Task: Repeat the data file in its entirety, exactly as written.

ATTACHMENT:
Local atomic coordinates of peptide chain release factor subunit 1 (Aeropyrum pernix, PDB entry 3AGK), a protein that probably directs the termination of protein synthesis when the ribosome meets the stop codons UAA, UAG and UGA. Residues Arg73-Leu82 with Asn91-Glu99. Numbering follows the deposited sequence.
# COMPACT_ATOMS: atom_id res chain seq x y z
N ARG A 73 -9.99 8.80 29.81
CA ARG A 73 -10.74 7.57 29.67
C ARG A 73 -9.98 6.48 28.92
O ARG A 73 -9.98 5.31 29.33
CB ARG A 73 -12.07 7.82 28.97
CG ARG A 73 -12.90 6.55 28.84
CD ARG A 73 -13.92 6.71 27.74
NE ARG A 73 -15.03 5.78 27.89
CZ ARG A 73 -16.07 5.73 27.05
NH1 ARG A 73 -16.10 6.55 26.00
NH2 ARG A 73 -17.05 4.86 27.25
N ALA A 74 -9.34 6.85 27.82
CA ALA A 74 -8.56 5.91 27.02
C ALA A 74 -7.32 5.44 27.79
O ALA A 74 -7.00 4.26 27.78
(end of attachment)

Local atomic coordinates of peptide chain release factor subunit 1 (Aeropyrum pernix, PDB entry 3AGK), a protein that probably directs the termination of protein synthesis when the ribosome meets the stop codons UAA, UAG and UGA. Residues Arg73-Leu82 with Asn91-Glu99. Numbering follows the deposited sequence.
# COMPACT_ATOMS: atom_id res chain seq x y z
N ARG A 73 -9.99 8.80 29.81
CA ARG A 73 -10.74 7.57 29.67
C ARG A 73 -9.98 6.48 28.92
O ARG A 73 -9.98 5.31 29.33
CB ARG A 73 -12.07 7.82 28.97
CG ARG A 73 -12.90 6.55 28.84
CD ARG A 73 -13.92 6.71 27.74
NE ARG A 73 -15.03 5.78 27.89
CZ ARG A 73 -16.07 5.73 27.05
NH1 ARG A 73 -16.10 6.55 26.00
NH2 ARG A 73 -17.05 4.86 27.25
N ALA A 74 -9.34 6.85 27.82
CA ALA A 74 -8.56 5.91 27.02
C ALA A 74 -7.32 5.44 27.79
O ALA A 74 -7.00 4.26 27.78